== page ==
Baader v. State

CourtAlabama Court of Appeals
Citation16 Ala.App. 144,75 So. 820
Docket Number6 Div. 250
Decision Date05 June 1917

Rehearing Denied June 26, 1917

Appeal from Cullman County Court; R.I. Burke, Judge.

G Baader was convicted of violating the prohibition law, and he appeals. Affirmed.

The facts sufficiently appear.

The following charges were refused to defendant:

(1) If, after considering all the evidence in the case, there is a probability of defendant's innocence, you should acquit him.
(2) If, after the entire jury considered this case, any individual member of the jury has a reasonable doubt as to defendant's guilt, the jury should find defendant not guilty, even though all the other members of the jury have no such reasonable doubt.

Tumlin & Ingram and Emil Ahlrichs, all of Cullman, for appellant.

W.L Martin, Atty. Gen., and P.W. Turner, Asst. Atty. Gen., for the State.


The defendant was charged by affidavit with a violation of the prohibition law. The affidavit contained two counts--one charged that he sold, and the other that he kept for sale, or had in his possession for sale, etc. The defendant was convicted, and from the judgment of conviction he appeals.

The prosecution was begun by affidavit in the county court of Cullman county, in which court a jury is provided, and is when organized, a part of the court. The defendant did not demand a jury trial, but, on the contrary, insisted that he should be tried by the court, without a jury. The record shows that the solicitor demanded a jury several months after the prosecution was begun. It is provided by Acts of the Legislature of 1900-01, p. 1343, that the judge shall try cases without a jury unless a jury is demanded. There is no time for the demand fixed by that act, and therefore the solicitor was within his rights unless otherwise concluded. The provisions for a jury trial in section 32 of the Prohibition Law (Acts 1915, p. 32) are for the protection of the defendant, in securing to him the right of trial by jury and do not apply to the state. The right of "trial by jury" is one of the bulwarks of the liberties of the citizen, and, when a defendant has had a fair trial by a jury of his peers, he has had what the law guarantees him.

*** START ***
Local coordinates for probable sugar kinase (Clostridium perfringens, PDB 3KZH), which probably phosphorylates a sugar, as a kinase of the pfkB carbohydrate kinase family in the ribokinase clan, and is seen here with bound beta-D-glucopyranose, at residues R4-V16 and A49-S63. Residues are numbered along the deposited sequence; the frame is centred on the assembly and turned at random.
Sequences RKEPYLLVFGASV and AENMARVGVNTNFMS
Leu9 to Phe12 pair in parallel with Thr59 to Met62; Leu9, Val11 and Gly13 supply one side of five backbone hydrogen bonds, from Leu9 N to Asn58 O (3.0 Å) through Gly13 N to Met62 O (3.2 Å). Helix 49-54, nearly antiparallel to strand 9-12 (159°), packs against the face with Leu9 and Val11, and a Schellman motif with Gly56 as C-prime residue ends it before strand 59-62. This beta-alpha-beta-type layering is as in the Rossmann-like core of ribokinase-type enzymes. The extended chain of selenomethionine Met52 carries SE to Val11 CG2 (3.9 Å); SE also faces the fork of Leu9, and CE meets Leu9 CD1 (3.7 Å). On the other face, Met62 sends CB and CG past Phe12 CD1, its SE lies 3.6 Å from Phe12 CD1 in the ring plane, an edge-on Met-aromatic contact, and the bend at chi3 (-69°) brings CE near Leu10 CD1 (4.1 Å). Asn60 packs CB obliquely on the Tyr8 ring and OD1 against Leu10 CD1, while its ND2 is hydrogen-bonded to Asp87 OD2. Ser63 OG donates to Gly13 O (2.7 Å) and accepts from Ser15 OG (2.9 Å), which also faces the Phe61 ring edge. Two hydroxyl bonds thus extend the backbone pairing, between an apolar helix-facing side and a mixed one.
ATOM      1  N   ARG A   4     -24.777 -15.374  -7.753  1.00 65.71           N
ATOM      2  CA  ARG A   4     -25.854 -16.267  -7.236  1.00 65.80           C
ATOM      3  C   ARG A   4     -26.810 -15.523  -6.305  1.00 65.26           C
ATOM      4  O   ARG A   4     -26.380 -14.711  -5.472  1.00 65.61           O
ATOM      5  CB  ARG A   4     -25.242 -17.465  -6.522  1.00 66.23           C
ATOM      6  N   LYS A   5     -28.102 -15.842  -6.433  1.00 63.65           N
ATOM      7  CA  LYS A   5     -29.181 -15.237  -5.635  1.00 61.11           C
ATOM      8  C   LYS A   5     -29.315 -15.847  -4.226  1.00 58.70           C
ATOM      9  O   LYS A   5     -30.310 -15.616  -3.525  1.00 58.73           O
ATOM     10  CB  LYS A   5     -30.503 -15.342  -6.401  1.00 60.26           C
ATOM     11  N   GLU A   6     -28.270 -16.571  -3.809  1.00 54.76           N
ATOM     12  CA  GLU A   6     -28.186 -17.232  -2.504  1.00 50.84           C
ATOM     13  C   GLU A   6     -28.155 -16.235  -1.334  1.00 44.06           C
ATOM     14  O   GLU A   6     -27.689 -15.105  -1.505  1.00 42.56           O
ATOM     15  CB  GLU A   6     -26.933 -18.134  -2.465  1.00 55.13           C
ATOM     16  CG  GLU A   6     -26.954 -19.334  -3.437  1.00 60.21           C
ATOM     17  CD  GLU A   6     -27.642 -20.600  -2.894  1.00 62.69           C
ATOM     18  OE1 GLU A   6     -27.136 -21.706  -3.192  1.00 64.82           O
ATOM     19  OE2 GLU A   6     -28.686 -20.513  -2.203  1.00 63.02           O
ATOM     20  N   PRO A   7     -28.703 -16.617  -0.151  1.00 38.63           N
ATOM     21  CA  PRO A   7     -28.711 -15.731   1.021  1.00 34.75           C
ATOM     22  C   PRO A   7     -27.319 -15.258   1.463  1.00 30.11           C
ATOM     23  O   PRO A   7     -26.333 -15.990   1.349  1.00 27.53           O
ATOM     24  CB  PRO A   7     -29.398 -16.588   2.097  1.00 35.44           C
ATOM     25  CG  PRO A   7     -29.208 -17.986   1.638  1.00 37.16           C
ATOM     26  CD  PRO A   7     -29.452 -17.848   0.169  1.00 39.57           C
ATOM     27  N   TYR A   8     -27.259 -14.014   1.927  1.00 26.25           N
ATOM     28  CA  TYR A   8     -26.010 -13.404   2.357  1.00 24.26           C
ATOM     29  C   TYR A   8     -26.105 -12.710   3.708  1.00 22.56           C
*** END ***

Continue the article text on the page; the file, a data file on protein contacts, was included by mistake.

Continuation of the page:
There are several exceptions to the refusal of the court to give charges in writing as requested by the defendant. The general charge of the court is not set out in the record, as required by Acts 1915, ...

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3 cases
  • Baader v. State
    • United States
    • Alabama Supreme Court
    • December 20, 1917
    ...was convicted of a violation of the prohibition law, and he appealed to the Court of Appeals, which affirmed the judgment of conviction (75 So. 820). Defendant certiorari. Writ granted, and judgment reversed, and cause remanded. Tumlin & Ingram and Emil Ahlrichs, all of Cullman, for appella......
  • Hardley v. State
    • United States
    • Alabama Supreme Court
    • May 16, 1918
    ... ... was substantially and fairly given to the jury in the ... court's general charge. Gen.Acts 1915, p. 815; ... Clinton Mining Co. v. Bradford, 76 So. 74, 79; ... West v. Arrington, 76 So. 352; Jeffries v ... Pitts, 75 So. 959, 965; Baader v. State, 75 So ... 820; Tarwater v. State, 75 So. 816; Reynolds v ... State, 196 Ala. 586, 72 So. 20 ... The ... judgment of the circuit court is affirmed ... Affirmed ... ANDERSON, ... C.J., and MAYFIELD, SAYRE, SOMERVILLE, and GARDNER, JJ., ... concur ... ...
  • Baader v. State
    • United States
    • Alabama Court of Appeals
    • January 15, 1918
    ...Atty. Gen., for the State. PER CURIAM. Reversed and remanded in accordance with the opinion of the Supreme Court (77 So. 370). See, also, 75 So. 820. ...

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